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Fall 2016 Seminars

August 22, 2016
August 29, 2016Developing a fluctuating lattice Boltzman method for the diffusion equationKyle Strand
September 5, 2016<Labour Day>
September 12, 2016
September 19, 2016Analytical and numerical approach to cyclic diffusion Aaron Feickert

September 26, 2016

Lattice Boltzmann with collision operator derived from Molecular DynamicReza Parsa
October 3, 2016TBAAlan Denton
October 10, 2016TBA Guilherme Volpe Bossa
October 17, 2016TBAKent Ridl
October 24, 2016TBADayton Jon Vogel
October 31, 2016TBADeyan Mihaylov
November 7, 2016TBASylvio May
November 14, 2016
November 21, 2016

November 28, 2016

December 5, 2016
December 12, 2016<Exam Week!>



Role of ion hydration for the differential capacitance of an electric double layer

Guilherme Bossa

Graduate Student,
Department of Physics,
North Dakota State University,


Monday October 10, 3:00-4:00pm.

221 South Engineering,

In this talk we use Monte Carlo simulations and various Mean-Field models to investigate the influence of soft, hydration-mediated ion-ion and ion-surface interactions on the differential capacitance of an electric double layer. We focus on a planar electrode surface at physiological concentration of monovalent ions in a uniform dielectric background. Hydration-mediated interactions are modeled on the basis of Yukawa potentials that add to the Coulomb and excluded volume interactions between ions. We present a mean-field model that includes hydration-mediated anion-anion, anion-cation, and cation-cation interactions of arbitrary strengths. In addition, finite ion sizes are accounted for through excluded volume interactions, described either on the basis of the Carnahan-Starling equation of state or using a lattice gas model. Both our Monte Carlo simulations and mean-field approaches predict a characteristic double-peak (the so-called camel shape) of the differential capacitance; its decrease reflects the packing of the counterions near the electrode surface. The presence of hydration-mediated ion-surface repulsion causes a thin charge-depleted region close to the surface, which is reminiscent of a Stern layer. We analyze the interplay between excluded volume and hydration-mediated interactions on the differential capacitance and demonstrate that for small surface charge density our mean-field model based on the Carnahan-Starling equation is able to capture the Monte Carlo simulation results. In contrast, for large surface charge density the mean-field approach based on the lattice gas model is preferable.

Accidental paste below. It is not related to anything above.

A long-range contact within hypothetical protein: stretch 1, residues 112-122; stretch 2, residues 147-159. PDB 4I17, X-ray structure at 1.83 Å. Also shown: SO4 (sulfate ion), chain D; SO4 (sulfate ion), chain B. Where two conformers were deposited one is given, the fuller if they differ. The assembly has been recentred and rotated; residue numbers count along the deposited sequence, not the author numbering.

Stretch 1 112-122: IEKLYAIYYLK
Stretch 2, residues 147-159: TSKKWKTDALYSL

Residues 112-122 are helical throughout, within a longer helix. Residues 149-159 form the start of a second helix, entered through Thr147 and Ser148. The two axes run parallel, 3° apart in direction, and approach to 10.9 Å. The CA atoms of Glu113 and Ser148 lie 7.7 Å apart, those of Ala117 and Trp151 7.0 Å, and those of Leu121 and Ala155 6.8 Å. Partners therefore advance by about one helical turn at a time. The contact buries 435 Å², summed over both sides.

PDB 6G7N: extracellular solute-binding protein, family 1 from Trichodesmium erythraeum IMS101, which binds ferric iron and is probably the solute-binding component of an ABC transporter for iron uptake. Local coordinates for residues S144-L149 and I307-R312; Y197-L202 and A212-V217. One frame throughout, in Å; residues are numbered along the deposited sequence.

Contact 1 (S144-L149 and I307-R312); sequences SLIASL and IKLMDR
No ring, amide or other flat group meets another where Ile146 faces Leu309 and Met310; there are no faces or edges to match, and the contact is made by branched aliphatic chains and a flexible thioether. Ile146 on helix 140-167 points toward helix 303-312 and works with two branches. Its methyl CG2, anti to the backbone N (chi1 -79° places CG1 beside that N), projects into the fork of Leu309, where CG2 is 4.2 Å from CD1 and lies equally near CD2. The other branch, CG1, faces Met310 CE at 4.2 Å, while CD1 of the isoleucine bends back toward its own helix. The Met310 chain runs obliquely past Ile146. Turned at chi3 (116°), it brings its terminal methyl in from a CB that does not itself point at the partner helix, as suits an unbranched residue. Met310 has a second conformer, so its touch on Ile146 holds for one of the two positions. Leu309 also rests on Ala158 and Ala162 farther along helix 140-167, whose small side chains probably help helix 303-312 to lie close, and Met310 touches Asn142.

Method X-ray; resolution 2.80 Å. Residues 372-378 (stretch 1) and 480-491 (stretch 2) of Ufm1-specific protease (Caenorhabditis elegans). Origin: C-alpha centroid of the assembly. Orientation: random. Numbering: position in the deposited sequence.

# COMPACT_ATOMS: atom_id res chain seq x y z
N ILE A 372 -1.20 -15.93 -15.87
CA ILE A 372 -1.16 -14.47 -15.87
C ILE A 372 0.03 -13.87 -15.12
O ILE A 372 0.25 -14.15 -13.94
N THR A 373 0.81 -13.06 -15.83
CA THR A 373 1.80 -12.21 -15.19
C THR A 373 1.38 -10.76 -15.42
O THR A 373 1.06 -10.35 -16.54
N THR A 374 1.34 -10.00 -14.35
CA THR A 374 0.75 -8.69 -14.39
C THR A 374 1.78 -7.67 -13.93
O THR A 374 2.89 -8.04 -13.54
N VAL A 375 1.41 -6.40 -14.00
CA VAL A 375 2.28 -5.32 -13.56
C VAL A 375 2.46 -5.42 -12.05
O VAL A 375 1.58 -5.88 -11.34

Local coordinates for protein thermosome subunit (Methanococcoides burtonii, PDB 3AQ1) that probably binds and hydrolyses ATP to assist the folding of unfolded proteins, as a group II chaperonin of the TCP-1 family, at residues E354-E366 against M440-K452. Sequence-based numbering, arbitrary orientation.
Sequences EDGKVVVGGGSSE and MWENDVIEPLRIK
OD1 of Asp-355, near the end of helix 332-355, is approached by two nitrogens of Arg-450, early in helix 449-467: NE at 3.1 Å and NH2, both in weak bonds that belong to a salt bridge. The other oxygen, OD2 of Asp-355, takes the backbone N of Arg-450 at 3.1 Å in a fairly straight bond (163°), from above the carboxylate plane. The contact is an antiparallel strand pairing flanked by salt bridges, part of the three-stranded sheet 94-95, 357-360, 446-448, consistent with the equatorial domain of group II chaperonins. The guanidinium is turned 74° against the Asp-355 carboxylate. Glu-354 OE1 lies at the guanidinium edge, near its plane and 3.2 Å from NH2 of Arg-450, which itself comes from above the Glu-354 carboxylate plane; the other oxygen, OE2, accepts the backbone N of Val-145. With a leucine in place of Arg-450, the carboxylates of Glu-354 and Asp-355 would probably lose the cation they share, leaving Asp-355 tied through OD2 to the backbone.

Thermal and Structural Properties of Microgel Suspensions

Alan Denton

Associate Professor,
Department of Physics,
North Dakota State University,


Monday October 3, 3:00-4:00pm.

221 South Engineering,

Microgels are microscopic gel particles that become swollen when dispersed in a solvent.  The equilibrium size of a microgel is governed by a balance of osmotic pressures, which can be tuned by varying single-particle properties and externally controlled conditions, such as temperature, pH, ionic strength, and concentration.  Because of their tunable size and ability to encapsulate dye or drug molecules, these soft colloidal particles have practical relevance for biosensing, drug delivery, carbon capture, and filtration.  Combining theory and simulation for a model of elastic, compressible particles, we demonstrate that, with increasing concentration, ionic microgels can deswell due to a redistribution of counterions, while nonionic microgels deswell due to steric interparticle interactions.  We further explore consequences of size polydispersity for the structure and thermodynamic phase behavior of microgel suspensions.

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Last Updated: Monday, October 10, 2016 2:00:11 PM
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